Plain old human error, mistakes and intentional fraud create revenue loss in organisations big and small; and regardless of the sector they’re in.
To help prevent revenue loss, here’s six tips of things to watch for: 1 – people in positions where they can easily intercept or alter financial data; 2 – people who are always very busy but resist all offers of help; 3 – people who often work late or go into work on the weekend,
» Read more about: 6 tips to help prevent intentional and unintentional revenue loss »
A recent report – the 2012 KPMG Fraud, Bribery and Corruption Survey – states about 24 percent of respondents who experienced serious fraud were reported to police; and most survey respondents – about 60 percent – thought that half or less of the fraud occuring in their organisations was being detected.
The reality in most workplaces is that staff often know theft or fraud is occurring in their workplace and they may or may not report their suspicions because: they don’t feel safe in their job;
» Read more about: Theft and fraud go unreported in many organisations, management trainer discovers »
The events in Rome this week have been fascinating: a hundred plus potential candidates for a top job, a secret ballot selection process, no interview; an immediate start, major, multiple, complex issues to sort PDQ, a billion plus stakeholders around the globe; and salary? Probably a modest stipend, although full board and lodging is provided. And on working day one, signalling by action and words, that change was afoot. It would be interesting to know how he manages the change process and the team he surrounds himself with;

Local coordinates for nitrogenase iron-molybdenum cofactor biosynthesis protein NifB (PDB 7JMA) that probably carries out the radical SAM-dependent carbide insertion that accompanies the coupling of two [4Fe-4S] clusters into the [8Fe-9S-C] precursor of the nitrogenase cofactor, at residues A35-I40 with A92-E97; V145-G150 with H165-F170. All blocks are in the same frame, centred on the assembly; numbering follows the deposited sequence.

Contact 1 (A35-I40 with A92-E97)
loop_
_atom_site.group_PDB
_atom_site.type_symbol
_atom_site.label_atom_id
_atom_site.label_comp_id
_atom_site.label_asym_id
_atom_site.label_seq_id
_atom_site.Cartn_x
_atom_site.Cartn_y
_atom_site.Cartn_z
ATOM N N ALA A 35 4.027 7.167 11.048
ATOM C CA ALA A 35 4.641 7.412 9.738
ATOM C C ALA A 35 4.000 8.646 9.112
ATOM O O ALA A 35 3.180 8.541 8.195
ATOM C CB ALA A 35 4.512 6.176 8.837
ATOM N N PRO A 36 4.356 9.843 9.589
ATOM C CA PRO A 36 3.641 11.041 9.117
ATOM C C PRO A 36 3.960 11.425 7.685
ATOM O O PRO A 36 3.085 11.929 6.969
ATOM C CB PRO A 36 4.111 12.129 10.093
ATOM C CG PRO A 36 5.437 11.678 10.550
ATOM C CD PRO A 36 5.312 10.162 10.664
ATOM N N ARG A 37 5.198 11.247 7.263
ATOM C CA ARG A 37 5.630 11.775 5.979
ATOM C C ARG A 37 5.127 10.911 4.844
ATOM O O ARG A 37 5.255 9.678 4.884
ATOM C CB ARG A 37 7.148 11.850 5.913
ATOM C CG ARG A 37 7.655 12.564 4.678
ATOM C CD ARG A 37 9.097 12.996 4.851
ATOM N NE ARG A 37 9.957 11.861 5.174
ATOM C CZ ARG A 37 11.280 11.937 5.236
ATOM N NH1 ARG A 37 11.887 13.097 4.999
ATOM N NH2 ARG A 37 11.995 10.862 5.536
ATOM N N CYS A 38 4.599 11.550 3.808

» Read more about: Huge management and leadership test for new Pope – what can we learn from it? »
Research has shown the six core reasons people resist change are because: (1) perceived negative outcomes (2) fear of more work (3) habits must be broken (4) a lack of communications (5) a failure to align with the organisation as a whole (6) employee rebellion.
» Read more about: Six core reasons for resisting change »